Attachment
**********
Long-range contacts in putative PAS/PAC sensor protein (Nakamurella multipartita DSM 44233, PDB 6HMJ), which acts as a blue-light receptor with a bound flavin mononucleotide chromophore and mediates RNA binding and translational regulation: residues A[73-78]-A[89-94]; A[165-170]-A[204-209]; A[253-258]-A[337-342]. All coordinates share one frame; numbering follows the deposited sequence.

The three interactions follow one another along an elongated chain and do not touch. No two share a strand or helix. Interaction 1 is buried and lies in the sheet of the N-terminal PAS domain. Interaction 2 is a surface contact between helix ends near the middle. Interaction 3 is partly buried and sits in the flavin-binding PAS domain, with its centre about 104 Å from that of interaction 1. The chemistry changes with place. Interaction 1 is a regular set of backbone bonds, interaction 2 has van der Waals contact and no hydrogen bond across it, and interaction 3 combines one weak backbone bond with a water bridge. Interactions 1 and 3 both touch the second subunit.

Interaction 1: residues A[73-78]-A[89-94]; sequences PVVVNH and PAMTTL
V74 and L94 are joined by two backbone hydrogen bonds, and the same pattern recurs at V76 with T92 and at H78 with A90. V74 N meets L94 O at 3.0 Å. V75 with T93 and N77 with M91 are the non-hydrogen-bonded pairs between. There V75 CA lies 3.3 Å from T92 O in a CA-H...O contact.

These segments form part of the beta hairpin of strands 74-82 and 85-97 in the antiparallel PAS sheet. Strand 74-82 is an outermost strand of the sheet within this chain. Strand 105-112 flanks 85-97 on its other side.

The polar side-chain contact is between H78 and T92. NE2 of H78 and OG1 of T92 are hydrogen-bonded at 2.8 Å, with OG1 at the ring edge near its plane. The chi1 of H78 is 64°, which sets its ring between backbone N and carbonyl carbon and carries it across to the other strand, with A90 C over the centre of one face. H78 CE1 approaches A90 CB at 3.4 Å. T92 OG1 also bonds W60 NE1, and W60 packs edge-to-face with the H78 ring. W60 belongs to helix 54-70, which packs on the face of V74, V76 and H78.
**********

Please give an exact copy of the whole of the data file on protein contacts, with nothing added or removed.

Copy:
Long-range contacts in putative PAS/PAC sensor protein (Nakamurella multipartita DSM 44233, PDB 6HMJ), which acts as a blue-light receptor with a bound flavin mononucleotide chromophore and mediates RNA binding and translational regulation: residues A[73-78]-A[89-94]; A[165-170]-A[204-209]; A[253-258]-A[337-342]. All coordinates share one frame; numbering follows the deposited sequence.

The three interactions follow one another along an elongated chain and do not touch. No two share a strand or helix. Interaction 1 is buried and lies in the sheet of the N-terminal PAS domain. Interaction 2 is a surface contact between helix ends near the middle. Interaction 3 is partly buried and sits in the flavin-binding PAS domain, with its centre about 104 Å from that of interaction 1. The chemistry changes with place. Interaction 1 is a regular set of backbone bonds, interaction 2 has van der Waals contact and no hydrogen bond across it, and interaction 3 combines one weak backbone bond with a water bridge. Interactions 1 and 3 both touch the second subunit.

Interaction 1: residues A[73-78]-A[89-94]; sequences PVVVNH and PAMTTL
V74 and L94 are joined by two backbone hydrogen bonds, and the same pattern recurs at V76 with T92 and at H78 with A90. V74 N meets L94 O at 3.0 Å. V75 with T93 and N77 with M91 are the non-hydrogen-bonded pairs between. There V75 CA lies 3.3 Å from T92 O in a CA-H...O contact.

These segments form part of the beta hairpin of strands 74-82 and 85-97 in the antiparallel PAS sheet. Strand 74-82 is an outermost strand of the sheet within this chain. Strand 105-112 flanks 85-97 on its other side.

The polar side-chain contact is between H78 and T92. NE2 of H78 and OG1 of T92 are hydrogen-bonded at 2.8 Å, with OG1 at the ring edge near its plane. The chi1 of H78 is 64°, which sets its ring between backbone N and carbonyl carbon and carries it across to the other strand, with A90 C over the centre of one face. H78 CE1 approaches A90 CB at 3.4 Å. T92 OG1 also bonds W60 NE1, and W60 packs edge-to-face with the H78 ring. W60 belongs to helix 54-70, which packs on the face of V74, V76 and H78.